Judge: Lawsuit against maker of rifle used in Sandy Hook school shooting can proceed
Man carries AR-15. Image via Shutterstock.

A lawsuit can proceed against the maker of the gun used in the 2012 shooting at Sandy Hook Elementary School that left 20 children and 6 adults dead, a Connecticut judge ruled on Thursday.


Bushmaster, manufacturer of the AR-15 assault weapon used in the assault in Newtown, Connecticut, had asked a judge to dismiss the lawsuit, saying it was protected by a 2005 federal law blocking lawsuits against gunmakers when their products were used in the commission of crimes.

The lawsuit was filed in 2014 by the families of nine of the people who were killed.

Superior Court Judge Barbara Bellis declined to dismiss it, saying the gunmaker, a unit of Madison, North Carolina-based Freedom Group Inc, had not proven that the Protection of Lawful Commerce in Arms Act stopped her from hearing the case.

"The Superior Court has subject matter jurisdiction over a wrongful death action where the injury arose out of conduct by the defendants," Bellis wrote. "Any immunity that PLCAA may provide does not implicate this court's subject matter jurisdiction."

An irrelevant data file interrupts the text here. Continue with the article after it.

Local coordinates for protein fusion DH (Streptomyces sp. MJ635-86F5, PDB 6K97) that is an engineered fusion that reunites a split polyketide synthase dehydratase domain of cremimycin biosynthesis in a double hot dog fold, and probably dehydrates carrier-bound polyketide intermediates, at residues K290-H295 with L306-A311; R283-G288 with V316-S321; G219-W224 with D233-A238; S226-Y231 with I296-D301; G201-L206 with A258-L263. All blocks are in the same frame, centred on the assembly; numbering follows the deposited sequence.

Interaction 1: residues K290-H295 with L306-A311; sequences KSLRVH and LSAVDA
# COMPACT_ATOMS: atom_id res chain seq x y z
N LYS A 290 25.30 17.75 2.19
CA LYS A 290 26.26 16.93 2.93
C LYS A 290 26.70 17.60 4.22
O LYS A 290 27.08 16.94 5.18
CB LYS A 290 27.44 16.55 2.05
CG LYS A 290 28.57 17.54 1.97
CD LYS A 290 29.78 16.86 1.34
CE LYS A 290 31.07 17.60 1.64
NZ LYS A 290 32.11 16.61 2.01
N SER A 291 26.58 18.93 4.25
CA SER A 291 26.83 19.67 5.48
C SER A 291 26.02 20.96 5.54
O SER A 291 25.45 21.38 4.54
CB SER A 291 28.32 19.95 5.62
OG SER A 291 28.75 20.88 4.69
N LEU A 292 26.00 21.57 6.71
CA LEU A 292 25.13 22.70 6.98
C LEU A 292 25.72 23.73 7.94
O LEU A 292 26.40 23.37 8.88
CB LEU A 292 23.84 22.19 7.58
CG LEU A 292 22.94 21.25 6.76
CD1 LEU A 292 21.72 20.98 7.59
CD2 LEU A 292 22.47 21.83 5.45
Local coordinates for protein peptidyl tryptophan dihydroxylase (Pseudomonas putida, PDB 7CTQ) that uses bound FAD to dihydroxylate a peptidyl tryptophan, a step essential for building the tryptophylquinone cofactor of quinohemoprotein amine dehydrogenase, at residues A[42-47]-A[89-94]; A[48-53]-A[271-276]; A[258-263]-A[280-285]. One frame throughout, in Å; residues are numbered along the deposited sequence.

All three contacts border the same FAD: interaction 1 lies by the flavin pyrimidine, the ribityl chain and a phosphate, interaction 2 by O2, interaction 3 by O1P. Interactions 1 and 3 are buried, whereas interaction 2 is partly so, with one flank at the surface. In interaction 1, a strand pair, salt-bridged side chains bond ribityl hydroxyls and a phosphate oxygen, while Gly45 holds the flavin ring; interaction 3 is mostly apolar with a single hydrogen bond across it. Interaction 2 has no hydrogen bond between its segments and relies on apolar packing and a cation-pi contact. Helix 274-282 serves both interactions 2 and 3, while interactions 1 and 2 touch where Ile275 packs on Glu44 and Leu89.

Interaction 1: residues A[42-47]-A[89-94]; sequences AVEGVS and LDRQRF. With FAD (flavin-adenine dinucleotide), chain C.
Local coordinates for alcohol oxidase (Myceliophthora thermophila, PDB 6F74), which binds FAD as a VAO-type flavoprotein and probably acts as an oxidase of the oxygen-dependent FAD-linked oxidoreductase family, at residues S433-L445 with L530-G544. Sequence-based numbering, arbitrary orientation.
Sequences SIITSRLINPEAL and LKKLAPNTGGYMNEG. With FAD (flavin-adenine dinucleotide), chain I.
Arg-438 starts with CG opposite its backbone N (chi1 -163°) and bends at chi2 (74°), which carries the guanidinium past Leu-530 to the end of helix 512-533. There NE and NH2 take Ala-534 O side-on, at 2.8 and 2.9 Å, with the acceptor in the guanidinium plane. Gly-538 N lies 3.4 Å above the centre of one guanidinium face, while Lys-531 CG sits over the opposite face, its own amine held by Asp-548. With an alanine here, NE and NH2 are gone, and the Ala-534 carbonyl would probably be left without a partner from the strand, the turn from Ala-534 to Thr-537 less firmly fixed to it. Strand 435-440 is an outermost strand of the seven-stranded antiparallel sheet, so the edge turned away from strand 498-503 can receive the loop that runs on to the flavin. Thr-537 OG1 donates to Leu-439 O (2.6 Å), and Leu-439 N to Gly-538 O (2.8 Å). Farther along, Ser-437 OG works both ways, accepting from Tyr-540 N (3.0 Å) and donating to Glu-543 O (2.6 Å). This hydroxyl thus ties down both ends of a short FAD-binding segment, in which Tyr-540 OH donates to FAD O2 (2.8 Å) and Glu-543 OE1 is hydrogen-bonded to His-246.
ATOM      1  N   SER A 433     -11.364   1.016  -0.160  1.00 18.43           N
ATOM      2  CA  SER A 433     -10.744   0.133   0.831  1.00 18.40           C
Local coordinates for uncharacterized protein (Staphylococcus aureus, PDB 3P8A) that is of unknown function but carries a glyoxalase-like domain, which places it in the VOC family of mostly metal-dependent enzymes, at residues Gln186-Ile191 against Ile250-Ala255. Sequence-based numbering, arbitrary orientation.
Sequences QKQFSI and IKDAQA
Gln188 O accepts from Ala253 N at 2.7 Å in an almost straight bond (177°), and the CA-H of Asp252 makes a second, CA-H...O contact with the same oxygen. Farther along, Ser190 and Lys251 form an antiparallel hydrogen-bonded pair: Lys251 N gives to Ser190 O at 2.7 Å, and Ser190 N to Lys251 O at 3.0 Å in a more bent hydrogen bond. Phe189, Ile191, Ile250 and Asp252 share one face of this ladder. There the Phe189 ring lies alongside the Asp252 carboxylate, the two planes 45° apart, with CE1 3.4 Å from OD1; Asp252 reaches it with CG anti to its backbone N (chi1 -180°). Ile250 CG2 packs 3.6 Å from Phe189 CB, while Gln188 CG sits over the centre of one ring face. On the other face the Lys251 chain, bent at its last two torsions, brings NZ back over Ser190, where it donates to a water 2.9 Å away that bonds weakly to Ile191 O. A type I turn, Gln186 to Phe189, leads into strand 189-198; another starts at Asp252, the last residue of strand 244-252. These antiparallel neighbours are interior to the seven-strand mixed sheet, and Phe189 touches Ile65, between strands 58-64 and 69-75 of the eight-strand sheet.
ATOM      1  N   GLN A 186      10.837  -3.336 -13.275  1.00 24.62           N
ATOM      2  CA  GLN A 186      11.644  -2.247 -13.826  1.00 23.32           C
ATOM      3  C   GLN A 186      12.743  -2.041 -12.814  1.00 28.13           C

The lawsuit seeks unspecified financial damages. It argues that the legally purchased AR-15 used by Adam Lanza in the attack should never have been sold because it had no reasonable civilian purpose.

Attorney Josh Koskoff, representing the families, welcomed the judge's decision and said in a statement, "The families look forward to continuing their fight in court."

An attorney for Bushmaster could not be reached for comment.

Lanza, 20, ended his attack by turning his gun on himself. Before going to the school, he fatally shot his mother, Nancy, who had bought the gun.

After the shooting, Connecticut's Democratic governor, Dannel Malloy, pushed through one of the strictest gun laws in the United States, banning more than 100 types of military-style rifles and limiting ammunition magazines to 10 bullets.

Modified versions of the AR-15 are legal in Connecticut.

(Reporting by Scott Malone in Boston; Editing by Toni Reinhold)